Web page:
Tim Wescott November 6, 20139 comments

Part 1 of this article was really more of an extended (and cynical) product review.  In this part of the article, I actually take things apart (sometimes a bit more suddenly than I meant to) and show you some innards.First the globe.  I knew there was a magnet in there someplace, because it's obviously plastic and it also attracts metal.  I had intended to gently part the globe at the glue bond along the equator.  I started by trying to gently flex the thing on my work...


Levitating Globe Teardown, Part 1

Tim Wescott November 4, 20133 comments

I've been kicking some ideas around for a long time for a simple and inexpensive platform I could use for control systems experimentation for the beginner.  I want something that can be controlled easily in a basic fashion, yet that provides some depth: I want to be able to present ever-more challenging goals to the student, that can be attained by fancier control algorithms all on the same device.

I'm currently looking at magnetic levitation.  It's fun, it has the potential to be...


Examining The Stack For Fun And Profit

Steve Branam February 19, 20201 comment

Well, maybe not so much for profit, but certainly for fun. This is a wandering journey of exploration and discovery, learning a variety of interesting and useful things.

One of the concerns with an embedded system is how much memory it needs, known as the memory footprint. This consists of the persistent storage needed for the program (i.e. the flash memory or filesystem space that stores the executable image), and the volatile storage needed to hold the data while executing over long...


Tenderfoot: Embedded Software and Firmware Specialties

Matthew Eshleman August 20, 201710 comments

Once upon a time (seven years ago) I answered a question on Stack Overflow. Then Stephane suggested I turn that answer into a blog post. Great idea! This post dives deeper into the original question: “Is it possible to fragment this field (embedded software and firmware) into sub-fields?”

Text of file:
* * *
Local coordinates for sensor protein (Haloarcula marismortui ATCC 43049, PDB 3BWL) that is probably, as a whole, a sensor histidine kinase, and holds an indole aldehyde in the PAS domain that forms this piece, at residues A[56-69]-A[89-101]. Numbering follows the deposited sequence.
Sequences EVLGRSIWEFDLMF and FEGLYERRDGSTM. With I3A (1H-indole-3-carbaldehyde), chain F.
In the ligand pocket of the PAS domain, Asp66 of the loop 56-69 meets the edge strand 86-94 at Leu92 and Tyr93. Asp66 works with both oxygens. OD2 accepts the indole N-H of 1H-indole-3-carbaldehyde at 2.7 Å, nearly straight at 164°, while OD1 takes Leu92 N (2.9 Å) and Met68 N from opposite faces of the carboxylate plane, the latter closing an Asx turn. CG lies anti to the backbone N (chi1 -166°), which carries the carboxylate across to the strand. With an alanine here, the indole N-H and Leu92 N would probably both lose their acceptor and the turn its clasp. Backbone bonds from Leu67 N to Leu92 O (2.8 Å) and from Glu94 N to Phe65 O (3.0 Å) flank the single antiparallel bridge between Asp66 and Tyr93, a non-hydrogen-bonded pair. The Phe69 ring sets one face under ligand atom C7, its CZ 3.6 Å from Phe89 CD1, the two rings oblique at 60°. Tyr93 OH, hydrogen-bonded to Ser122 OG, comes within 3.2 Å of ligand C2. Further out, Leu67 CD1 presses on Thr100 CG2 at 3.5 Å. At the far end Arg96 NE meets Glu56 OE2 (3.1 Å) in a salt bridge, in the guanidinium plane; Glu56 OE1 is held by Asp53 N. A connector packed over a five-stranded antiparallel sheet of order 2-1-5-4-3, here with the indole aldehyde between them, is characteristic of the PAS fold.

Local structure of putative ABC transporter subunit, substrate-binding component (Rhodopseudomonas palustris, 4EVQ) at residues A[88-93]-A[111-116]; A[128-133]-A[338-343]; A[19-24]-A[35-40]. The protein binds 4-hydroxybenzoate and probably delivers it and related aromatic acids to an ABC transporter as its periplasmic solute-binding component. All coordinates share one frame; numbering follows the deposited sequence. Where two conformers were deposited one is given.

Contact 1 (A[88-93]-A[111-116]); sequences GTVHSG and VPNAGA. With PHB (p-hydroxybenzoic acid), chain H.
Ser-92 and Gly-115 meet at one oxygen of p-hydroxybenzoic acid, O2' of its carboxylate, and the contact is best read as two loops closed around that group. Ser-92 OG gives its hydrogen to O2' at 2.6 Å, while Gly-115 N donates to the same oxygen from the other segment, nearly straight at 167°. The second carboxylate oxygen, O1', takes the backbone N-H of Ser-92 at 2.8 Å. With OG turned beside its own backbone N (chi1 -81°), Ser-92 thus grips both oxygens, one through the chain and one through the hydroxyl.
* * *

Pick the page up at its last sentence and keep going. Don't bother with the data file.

This post represents a detailed and updated response to my original Stack Overflow answer. I hope this post provides guidance and useful information to the “tenderfoots” in the...


Review: Hands-On RTOS with Microcontrollers

Steve Branam September 20, 20202 comments

Full disclosure: I was given a free copy of this book for evaluation.

Hands-On RTOS with Microcontrollers: Building real-time embedded systems using FreeRTOS, STM32 MCUs, and SEGGER debug tools by Brian Amos is an outstanding book. It lives up to its name, extremely hands-on and practical, taking you from knowing nothing about RTOS's (Real-Time Operating Systems) up to building real multithreaded embedded system applications running on real hardware.

It uses the ST Micro


Tenderfoot: Recommended Reading

Matthew Eshleman June 28, 20171 comment

Twenty years ago I read Code Complete by Steve McConnell. And then read it again. And again. And again. Of all the books I have read during my career, I believe this was the book that catapulted me from a young electrical engineer to a young and aspiring embedded software engineer. So to all the ‘tenderfoots’ embarking upon an embedded systems and especially embedded software and firmware career, this entry is for you.

First, I would certainly recommend that all engineers read and read...